My kitchen rules, ok?

It might be closer to a burnt pie than a melting pot, but My Kitchen Rules serves up the dish Australians love most: Schadenfreude.



Enough with the cynicism. Those lamenting the return of My Kitchen Rules to our screens need a lesson in gratitude. MKR is an important community service, much more than a mere cooking competition. It is television that channels the soul of the nation.

Strictly speaking, MKR is not an original Australian concept. Readers may recall the 1990s BBC sitcom Keeping up Appearances where the ambitious (but doomed) Hyacinth Bucket would flounder each week in her pursuit of social advancement. MKR is essentially the modern reboot, although the format is different, and the actors are not necessarily aware that they are participating in a comedy.

MKR is a study in leafy suburban aspiration, deftly capturing the anxieties of everyday Australians who are out to impress. The adventure begins with each team taking turns to host an “instant restaurant” in their homes for their fellow participants and esteemed judges Pete Evans and Manu Fiedel.

The cameras are there early to document the flurry of activity preceding each instant restaurant, the urgent last-minute trip for supplies (to their sponsors, of course) and the show’s signature moment: the doomsday chime of the doorbell, signifying the arrival of the guests. It’s showtime. Cue awkward salutations and strained exclamations of appreciation at the restaurant décor.


Strictly speaking, MKR is not an original Australian concept. Readers may recall the 1990s BBC sitcom Keeping up Appearances where the ambitious (but doomed) Hyacinth Bucket would flounder each week in her pursuit of social advancement.


As the host team returns to the kitchen to prepare entrée, the real entertainment begins. Skilful camerawork captures the stilted dynamics of a dinner party in which the combatants are still eyeing each other off, unsure they can share the room with the other inhabitants. The bonding process is usually assisted by the presence of a “villain” who has been included in the group to ensure that the other participants have something to bitch about. Over the nine seasons of MKR, the role of the villain has been cast in a diverse manner, but the type most favoured by the producers is usually a young female socialite with limited self-awareness, a professed love of the finer things in life, and a complete inability to cook. Whether or not this person is actually aware that they are being cast as the villain is one of the enduring mysteries of the show. At least Hyacinth knew what she was getting herself into.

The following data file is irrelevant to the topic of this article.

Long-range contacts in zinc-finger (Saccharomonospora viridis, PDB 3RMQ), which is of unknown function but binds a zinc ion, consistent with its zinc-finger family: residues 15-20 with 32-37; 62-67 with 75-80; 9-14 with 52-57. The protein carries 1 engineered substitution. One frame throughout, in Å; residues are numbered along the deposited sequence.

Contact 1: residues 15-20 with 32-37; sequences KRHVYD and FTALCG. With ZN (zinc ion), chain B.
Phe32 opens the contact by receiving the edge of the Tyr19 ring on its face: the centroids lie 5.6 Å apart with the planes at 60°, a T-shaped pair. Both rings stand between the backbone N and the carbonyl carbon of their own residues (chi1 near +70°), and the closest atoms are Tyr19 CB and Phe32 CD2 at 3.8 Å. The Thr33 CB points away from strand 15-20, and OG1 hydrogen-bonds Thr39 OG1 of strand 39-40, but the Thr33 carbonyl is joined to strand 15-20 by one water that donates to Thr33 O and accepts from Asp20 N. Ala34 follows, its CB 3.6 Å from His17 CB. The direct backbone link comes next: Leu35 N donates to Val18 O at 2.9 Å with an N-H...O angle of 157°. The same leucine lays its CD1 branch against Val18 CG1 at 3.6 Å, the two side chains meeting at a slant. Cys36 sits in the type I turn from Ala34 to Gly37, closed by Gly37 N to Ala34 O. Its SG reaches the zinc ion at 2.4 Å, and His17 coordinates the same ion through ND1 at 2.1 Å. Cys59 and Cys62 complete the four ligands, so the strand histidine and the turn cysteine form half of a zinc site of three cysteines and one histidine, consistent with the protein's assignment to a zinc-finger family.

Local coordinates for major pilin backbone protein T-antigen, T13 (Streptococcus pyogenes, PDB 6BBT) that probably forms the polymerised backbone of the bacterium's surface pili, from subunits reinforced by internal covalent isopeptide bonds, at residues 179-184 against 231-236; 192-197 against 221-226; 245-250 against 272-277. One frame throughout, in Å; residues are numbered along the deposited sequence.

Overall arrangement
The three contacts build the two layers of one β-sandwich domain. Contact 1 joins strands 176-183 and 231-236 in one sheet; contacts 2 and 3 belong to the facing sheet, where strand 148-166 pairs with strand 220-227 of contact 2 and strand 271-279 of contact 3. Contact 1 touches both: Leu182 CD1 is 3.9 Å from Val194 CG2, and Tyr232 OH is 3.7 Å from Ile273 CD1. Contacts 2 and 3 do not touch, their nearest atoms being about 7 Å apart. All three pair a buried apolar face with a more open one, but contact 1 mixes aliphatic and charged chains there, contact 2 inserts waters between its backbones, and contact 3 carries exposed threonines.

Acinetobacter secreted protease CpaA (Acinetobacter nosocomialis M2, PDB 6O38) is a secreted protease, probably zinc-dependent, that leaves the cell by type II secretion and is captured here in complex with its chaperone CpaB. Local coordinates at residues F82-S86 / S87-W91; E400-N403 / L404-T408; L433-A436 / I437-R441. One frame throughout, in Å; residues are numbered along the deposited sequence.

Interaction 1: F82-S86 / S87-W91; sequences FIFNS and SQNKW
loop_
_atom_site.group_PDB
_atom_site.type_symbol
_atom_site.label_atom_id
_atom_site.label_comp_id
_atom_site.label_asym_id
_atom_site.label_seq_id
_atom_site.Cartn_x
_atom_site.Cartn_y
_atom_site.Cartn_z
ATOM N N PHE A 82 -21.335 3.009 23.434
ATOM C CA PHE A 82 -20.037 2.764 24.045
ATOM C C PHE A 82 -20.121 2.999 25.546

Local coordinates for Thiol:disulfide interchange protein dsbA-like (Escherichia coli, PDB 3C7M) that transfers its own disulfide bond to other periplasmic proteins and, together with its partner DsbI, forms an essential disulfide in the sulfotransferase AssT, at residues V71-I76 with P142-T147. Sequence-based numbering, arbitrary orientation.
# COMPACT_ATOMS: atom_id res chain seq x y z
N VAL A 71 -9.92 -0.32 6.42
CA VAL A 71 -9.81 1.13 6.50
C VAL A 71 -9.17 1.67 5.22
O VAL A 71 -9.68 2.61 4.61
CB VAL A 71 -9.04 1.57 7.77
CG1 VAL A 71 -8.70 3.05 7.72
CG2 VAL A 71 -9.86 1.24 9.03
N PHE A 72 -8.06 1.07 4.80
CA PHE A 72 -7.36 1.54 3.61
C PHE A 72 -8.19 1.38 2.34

Either way, the role of the villain is crucial because we enjoy being outraged by bad behaviour and our curiosity is piqued by the prospect of the villain meeting their downfall. The instant restaurants and menus may rotate every week, but the main course on MKR is always the same: a healthy serving of schadenfreude. It’s entertaining viewing, and the good news is that you can continue to enjoy it even after MKR finishes its run.

If Pete or Manu ever tire of reality television, they will find that the language and storylines of MKR translate seamlessly into other contexts; a role in Canberra may await. Is Malcolm Turnbull’s instant prime ministership going to be a success? Why is Tony Abbott sharpening his knives in the background? Will Scott Morrison burn the economic pie? Will Bill Shorten perfect his chicken zingers and survive the next elimination? Then there are the heart-warming narratives: Penny Wong’s tears of joy at the success of her special recipe for Same-Sex Marriage; Tim Wilson’s melting moment with his husband-to-be. But the cheese platter soon gives way to business-as-usual and the daily tallying of the political scorecard.

This analogy has two explanations. Either reality television has risen in quality and taken the tone of sophisticated political reporting, or our political reporting has declined in quality and is tonally closer to reality television. Maybe both.

Either way, the similarities are hard to miss: the triumph, the tragedy, the stuff-ups, the nice and the nasty. The solemn judgment of Pete and Manu; the inquisitorial probing of Leigh Sales and Karl Stefanovic. The battle lines are drawn for a new season. I can’t wait to see who wins My Cabinet Rules in 2019.



Related posts